Things you can do on the day
There are some things you could try that may help your child's vaccination appointment go smoothly.
remember to take your personal child health record (PCHR) – in England this is usually known as the "red book"
let the practice or clinic know if someone else is taking your child for vaccinations
dress your baby in clothes that are easy to remove – babies under 12 months have injections in the thigh
dress toddlers and older children in loose or short sleeves – they'll have their injections in the arm
try to stay calm during the vaccination – it's natural to worry but it might make your child anxious and restless
let your child know what's going to happen in simple language – for example, "you may feel a sharp scratch that will go away very fast"
hold your child on your knee during the injection – if you're worried about seeing injections you could ask a nurse or another member of staff to hold them for you
do not rush to get to your appointment – giving yourself plenty of time can help you and your child avoid feeling stressed and anxious
do not be worried about speaking to the nurse or doctor – they can answer any questions you have about vaccination
What to expect after the appointment
Your baby or child may cry for a little while after a vaccination, but they should feel better after a cuddle.
Sometimes the area where the needle goes in can be sore and red for 2 to 3 days. This should go away on its own.
Some children may feel irritable and unwell and some may develop a high temperature (fever).
How to treat a high temperature after vaccination
If your child develops a high temperature:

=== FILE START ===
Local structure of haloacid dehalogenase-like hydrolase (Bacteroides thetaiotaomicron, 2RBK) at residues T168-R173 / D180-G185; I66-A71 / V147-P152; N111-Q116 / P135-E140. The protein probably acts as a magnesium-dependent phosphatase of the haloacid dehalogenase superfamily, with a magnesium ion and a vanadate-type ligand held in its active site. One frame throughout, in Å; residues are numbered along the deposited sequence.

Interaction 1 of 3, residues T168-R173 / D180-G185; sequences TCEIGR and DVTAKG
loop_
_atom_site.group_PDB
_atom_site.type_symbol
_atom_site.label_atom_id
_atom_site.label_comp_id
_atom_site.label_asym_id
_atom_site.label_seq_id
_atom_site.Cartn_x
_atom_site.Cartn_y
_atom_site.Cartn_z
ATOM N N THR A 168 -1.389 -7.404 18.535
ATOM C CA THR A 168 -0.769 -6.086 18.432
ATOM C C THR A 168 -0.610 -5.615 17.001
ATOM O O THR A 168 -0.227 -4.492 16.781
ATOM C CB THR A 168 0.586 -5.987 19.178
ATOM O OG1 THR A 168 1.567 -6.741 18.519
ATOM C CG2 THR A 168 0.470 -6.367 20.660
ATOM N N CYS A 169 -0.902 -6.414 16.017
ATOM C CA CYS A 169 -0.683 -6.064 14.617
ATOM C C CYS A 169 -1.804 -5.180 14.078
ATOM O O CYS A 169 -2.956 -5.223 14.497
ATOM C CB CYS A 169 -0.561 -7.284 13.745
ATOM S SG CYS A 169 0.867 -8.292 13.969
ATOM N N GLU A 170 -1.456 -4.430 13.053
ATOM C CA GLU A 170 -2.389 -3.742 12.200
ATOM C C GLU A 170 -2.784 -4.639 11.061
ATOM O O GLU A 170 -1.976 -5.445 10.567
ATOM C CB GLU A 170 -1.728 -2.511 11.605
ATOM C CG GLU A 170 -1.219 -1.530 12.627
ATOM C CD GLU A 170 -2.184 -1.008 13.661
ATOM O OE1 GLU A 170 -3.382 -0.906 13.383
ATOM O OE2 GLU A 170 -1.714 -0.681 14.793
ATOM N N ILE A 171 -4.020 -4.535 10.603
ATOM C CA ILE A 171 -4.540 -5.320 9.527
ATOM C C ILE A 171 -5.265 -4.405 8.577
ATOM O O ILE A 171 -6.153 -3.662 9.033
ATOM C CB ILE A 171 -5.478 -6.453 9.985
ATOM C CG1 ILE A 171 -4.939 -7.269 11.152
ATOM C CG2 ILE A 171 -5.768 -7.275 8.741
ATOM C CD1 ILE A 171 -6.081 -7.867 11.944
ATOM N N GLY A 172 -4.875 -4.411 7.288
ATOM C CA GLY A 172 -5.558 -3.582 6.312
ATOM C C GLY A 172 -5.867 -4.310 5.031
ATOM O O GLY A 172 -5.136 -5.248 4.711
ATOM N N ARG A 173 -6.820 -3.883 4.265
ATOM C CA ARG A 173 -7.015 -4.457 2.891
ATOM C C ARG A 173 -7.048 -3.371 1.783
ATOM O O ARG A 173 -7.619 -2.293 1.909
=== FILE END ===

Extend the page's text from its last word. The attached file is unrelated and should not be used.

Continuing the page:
- make sure they're not wearing too many layers of clothes or blankets
- give them plenty to drink
- give them liquid paracetamol or ibuprofen for children to bring their temperature down
It's recommended that you give your baby liquid paracetamol after the MenB vaccine to reduce the risk of a high temperature. This vaccine is given at 8 weeks, 16 weeks and 1 year old.
Make sure you follow the instructions that come with the medicine. If you're unsure, ask a pharmacist for advice.
Do not give aspirin to children under 16 unless prescribed by a doctor.
Allergic reactions to vaccinations
It's rare for anyone to have a serious allergic reaction to a vaccination. If this does happen, it usually happens within minutes.
The person who vaccinates you or your child will be trained to deal with allergic reactions and treat them immediately. With prompt treatment, your child will make a good recovery.
GOV.UK has more information about what to expect after vaccinations.
Non-urgent advice: Speak to a GP or call 111 if:
- you're worried about your child's reaction to a vaccination
Page last reviewed: 20 April 2023
Next review due: 20 April 2026